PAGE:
One thing I learnt early on in life is that we tend to value things when we don’t have them anymore. I spent 3 years of my childhood sailing around the world on a traditional sail boat. We relied on sail power (for the most part) and had no technological instruments aside from GPS and ham radio. We had no fridge, no running water, no phones and very little personal space.
It’s when we are put into situations of discomfort or when we lack a resource is usually the moment when we place an enormous value on comfort and resources. It’s like in a negotiation when we suddenly feel a lack of air or a rise in room temperature; we suddenly want the negotiation to end and place value on fresh clean (free) air. I wrote an article relating to this in America Economia magazine (in Spanish) and how good negotiators take advantage of these types of elements during negotiation.
So here’s the observation: when we have them (resources, assets, etc.), we usually take them for granted and look for the next professional challenge, innovative project, new market or exciting product. Greener pastures to speak metaphorically.
How do we, as professionals, leaders, and human beings, use the tools at our fingertips to bring benefits to our business and community but without losing sight of valuable assets such as our health, our families, our friends, our creativity and our natural talents?
Here are my thoughts:
1) Reality Check – take a break from social media, your smart phone, TV, caffeine etc.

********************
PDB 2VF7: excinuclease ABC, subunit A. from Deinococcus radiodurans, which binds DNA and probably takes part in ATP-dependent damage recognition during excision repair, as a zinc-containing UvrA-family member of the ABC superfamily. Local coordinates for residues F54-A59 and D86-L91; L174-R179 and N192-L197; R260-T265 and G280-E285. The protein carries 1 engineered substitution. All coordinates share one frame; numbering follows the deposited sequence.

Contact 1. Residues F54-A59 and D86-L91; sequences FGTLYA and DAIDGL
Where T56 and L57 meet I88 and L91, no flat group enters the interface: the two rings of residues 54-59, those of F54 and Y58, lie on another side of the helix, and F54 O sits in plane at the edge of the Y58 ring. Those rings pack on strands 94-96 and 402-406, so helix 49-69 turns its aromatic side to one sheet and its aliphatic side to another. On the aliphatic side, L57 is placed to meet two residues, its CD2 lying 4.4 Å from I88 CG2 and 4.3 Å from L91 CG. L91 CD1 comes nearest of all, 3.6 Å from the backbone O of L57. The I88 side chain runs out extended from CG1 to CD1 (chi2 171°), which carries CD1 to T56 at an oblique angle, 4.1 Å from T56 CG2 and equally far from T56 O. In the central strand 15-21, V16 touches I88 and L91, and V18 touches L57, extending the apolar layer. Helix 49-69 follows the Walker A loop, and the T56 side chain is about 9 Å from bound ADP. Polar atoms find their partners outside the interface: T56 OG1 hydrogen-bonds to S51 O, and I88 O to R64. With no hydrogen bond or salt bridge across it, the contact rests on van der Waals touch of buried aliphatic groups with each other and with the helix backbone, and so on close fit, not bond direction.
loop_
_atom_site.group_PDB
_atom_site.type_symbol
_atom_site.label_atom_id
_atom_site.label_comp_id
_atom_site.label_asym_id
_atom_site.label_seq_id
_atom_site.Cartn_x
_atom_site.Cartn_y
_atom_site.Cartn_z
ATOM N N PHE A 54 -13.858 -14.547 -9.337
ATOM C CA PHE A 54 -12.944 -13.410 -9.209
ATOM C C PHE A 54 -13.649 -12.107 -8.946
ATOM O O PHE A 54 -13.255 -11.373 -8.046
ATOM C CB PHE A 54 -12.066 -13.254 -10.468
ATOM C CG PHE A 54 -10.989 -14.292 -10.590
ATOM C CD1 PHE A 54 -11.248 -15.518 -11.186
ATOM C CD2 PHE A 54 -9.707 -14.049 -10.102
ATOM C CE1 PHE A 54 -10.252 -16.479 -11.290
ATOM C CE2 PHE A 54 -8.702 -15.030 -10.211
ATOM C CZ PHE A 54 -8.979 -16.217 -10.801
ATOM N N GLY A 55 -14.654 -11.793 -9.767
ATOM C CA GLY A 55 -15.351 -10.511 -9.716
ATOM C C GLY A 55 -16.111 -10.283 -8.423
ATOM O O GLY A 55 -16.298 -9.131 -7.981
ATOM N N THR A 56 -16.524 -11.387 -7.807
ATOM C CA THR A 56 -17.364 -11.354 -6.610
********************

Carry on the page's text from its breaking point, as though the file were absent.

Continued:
2) Gratitude – an expression of gratitude for a job well done or a small gesture of civility like holding the door open when entering a building is a way of recognizing the other person and their action. It is also a reminder to oneself that we live in a connected (not just IT connected) world where our highly evolved social interaction is what makes humans different from animals.
3) Bucket List – write a list and start to cross off things you have always wanted to do. Don’t just wait for New Years; I found Michael Hyatt’s life plan here extremely useful.
4) Take Care of our Bodies and Minds. We appreciate our health when we are sick. If we look after our health every day we are placing importance on the tools we need to survive – our minds and bodies.
5) Down Time – I am a firm believer in white space – in having time in your day when you don’t do anything. For me, this usually results in more creativity and productivity! It helps me see what’s important from what is a supposedly “urgent”.